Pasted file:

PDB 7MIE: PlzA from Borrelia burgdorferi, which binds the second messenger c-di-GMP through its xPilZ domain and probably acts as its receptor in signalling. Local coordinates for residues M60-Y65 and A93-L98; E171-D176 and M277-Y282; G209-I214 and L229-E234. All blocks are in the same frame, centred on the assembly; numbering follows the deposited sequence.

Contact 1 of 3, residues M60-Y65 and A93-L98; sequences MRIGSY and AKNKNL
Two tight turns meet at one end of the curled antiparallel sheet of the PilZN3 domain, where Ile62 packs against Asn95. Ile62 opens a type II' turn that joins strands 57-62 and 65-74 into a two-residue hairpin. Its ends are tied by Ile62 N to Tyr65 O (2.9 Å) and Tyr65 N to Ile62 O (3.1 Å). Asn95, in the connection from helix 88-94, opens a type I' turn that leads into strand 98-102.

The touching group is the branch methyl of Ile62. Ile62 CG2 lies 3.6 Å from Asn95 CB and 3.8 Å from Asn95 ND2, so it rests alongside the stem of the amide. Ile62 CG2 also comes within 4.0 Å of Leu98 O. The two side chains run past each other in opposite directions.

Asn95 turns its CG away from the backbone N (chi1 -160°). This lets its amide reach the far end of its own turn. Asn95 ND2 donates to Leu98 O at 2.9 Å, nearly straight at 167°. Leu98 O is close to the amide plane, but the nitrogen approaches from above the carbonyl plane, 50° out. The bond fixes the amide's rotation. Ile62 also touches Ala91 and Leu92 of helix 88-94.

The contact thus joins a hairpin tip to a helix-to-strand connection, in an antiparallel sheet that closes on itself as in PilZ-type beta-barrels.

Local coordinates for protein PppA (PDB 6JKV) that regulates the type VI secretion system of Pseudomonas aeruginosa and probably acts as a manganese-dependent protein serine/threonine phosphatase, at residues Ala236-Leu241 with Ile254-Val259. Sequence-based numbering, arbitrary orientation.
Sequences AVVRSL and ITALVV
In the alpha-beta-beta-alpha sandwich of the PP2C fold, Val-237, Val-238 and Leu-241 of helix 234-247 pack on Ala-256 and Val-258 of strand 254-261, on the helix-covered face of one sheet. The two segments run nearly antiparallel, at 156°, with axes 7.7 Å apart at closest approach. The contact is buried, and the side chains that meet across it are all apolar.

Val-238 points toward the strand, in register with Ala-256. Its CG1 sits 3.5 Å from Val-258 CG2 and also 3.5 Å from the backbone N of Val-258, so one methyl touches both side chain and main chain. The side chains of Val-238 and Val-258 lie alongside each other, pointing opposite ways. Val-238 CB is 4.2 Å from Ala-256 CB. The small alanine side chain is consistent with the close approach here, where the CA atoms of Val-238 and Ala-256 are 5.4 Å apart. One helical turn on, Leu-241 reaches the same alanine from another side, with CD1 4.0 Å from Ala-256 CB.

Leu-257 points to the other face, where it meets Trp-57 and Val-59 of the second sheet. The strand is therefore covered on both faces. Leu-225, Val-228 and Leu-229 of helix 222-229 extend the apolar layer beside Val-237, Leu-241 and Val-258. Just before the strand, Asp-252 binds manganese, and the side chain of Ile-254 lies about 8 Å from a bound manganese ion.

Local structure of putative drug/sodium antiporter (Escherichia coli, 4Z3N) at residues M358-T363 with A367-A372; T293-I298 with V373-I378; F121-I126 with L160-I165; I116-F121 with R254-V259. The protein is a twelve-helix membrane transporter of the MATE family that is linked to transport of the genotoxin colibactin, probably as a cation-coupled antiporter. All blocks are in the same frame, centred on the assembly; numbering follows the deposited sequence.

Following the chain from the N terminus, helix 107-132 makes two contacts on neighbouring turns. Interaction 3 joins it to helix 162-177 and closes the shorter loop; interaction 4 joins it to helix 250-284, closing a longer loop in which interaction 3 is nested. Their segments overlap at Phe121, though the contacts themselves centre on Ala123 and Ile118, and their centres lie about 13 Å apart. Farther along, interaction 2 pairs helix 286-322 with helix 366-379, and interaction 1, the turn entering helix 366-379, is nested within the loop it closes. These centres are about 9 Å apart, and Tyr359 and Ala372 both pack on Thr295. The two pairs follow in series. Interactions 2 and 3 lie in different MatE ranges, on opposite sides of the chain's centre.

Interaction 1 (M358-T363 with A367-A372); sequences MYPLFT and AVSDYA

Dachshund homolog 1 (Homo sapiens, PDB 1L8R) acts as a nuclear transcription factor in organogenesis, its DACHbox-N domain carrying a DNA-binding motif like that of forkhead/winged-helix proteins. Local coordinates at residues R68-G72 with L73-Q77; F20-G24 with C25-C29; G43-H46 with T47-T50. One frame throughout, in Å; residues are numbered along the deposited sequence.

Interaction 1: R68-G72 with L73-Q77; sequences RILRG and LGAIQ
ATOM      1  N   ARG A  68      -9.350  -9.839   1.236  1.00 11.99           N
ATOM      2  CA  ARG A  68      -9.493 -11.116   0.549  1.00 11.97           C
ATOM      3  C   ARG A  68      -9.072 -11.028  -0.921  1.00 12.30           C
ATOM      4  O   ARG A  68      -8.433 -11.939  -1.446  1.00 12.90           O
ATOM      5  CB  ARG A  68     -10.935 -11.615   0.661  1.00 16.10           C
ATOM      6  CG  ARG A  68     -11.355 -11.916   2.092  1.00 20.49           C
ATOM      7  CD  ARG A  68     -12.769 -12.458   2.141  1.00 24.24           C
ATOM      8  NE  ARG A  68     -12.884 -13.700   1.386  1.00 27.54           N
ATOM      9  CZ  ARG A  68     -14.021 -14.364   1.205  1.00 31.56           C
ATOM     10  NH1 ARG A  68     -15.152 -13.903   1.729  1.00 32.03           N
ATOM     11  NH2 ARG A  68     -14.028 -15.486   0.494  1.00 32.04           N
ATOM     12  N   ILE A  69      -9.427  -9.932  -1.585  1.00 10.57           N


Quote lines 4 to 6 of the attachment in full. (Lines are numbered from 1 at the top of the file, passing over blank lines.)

The touching group is the branch methyl of Ile62. Ile62 CG2 lies 3.6 Å from Asn95 CB and 3.8 Å from Asn95 ND2, so it rests alongside the stem of the amide. Ile62 CG2 also comes within 4.0 Å of Leu98 O. The two side chains run past each other in opposite directions.

Asn95 turns its CG away from the backbone N (chi1 -160°). This lets its amide reach the far end of its own turn. Asn95 ND2 donates to Leu98 O at 2.9 Å, nearly straight at 167°. Leu98 O is close to the amide plane, but the nitrogen approaches from above the carbonyl plane, 50° out. The bond fixes the amide's rotation. Ile62 also touches Ala91 and Leu92 of helix 88-94.

The contact thus joins a hairpin tip to a helix-to-strand connection, in an antiparallel sheet that closes on itself as in PilZ-type beta-barrels.